Brian Sandoval’s first lessons in leadership came in the most unlikely of places: sheep pens.
In his youth, the man who would eventually become Nevada’s 30th governor did family chores tending a flock of sheep in the northern Nevada town of Sparks. He’d later like to joke that cleaning up after the sheep is what prepared him for a career in politics (it turned out to be a joke rooted in truth).
It’s a political career that began in earnest in 1984, when Sandoval—then a 21-year-old student at the University of Nevada, Reno—sent an internship application to the office of Nevada U.S. Senator Paul Laxalt, a man whose father happened to be a sheepherder. A line in Sandoval’s essay about a childhood job tending sheep caught the Republican senator’s eye, and Sandoval got the internship.
Although it lasted just one semester, getting to work for the late Laxalt—during the re-election campaign of Ronald Reagan, Laxalt’s best friend—proved to be an experience full of lessons that would shape Sandoval’s rise through every facet of Nevada leadership, which would touch all three branches of government.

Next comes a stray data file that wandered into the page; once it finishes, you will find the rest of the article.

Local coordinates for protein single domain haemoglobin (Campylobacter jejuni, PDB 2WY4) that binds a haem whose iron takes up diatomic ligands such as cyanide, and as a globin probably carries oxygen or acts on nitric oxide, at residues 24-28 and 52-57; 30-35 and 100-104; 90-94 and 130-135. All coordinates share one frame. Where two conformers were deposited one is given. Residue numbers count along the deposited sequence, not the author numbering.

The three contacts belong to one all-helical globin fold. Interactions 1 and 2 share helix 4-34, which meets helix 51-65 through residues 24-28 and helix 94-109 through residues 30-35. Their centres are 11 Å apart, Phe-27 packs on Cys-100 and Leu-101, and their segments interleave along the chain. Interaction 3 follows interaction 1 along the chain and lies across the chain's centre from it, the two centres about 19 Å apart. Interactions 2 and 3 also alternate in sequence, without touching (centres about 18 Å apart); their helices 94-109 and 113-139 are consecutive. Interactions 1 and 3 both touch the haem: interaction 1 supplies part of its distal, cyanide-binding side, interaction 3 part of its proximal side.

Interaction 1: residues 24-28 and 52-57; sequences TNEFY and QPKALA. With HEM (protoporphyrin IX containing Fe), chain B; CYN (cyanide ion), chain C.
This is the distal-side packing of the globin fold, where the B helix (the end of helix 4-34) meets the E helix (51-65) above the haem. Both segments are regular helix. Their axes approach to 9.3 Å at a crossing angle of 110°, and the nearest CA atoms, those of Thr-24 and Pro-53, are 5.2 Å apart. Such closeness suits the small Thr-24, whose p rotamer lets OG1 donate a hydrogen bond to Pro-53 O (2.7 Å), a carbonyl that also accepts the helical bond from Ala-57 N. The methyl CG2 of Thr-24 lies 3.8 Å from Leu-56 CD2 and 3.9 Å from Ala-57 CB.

“When I applied, I never thought I’d be accepted. It was like going to Mars, that I would be able to intern for a U.S. Senator in Washington, D.C.,” Sandoval says. “Where leadership and politics really started to form for me is when I interned for him.”
It was the first step in a long political career that would take Sandoval from writing laws in the Assembly, to enforcing them—first as a member (and later chairman) of the Nevada Gaming Commission, then as Nevada attorney general—to interpreting them as a federal judge, and finally to the apex of state government as governor. Along the way he collected wisdom that he’ll soon be sharing with students at the UNLV William S. Boyd School of Law as the school’s first Distinguished Fellow in Law and Leadership.
But it all began in those sheep pens, a chore that helped a young Sandoval earn money and learn responsibility. Initially shy and afraid of public speaking, Sandoval gained an appreciation for leadership from reports he wrote about former U.S. presidents and Civil War generals.
All the while, one particular goal came into clear focus early in Sandoval’s life, something he credits his parents for instilling.
“I had always hoped, and I guess I have my parents to thank for this, that whatever I did, [I would] make a difference,” Sandoval says. “So when you put all of those things together, I think that was the beginning of my leadership career.”
The direction one’s life takes often has as much to do with happenstance as anything. And this was certainly the case for Sandoval, whose future was in part informed by an early exposure to law and lawyers, the result of his mother’s job as a legal secretary at the federal courthouse.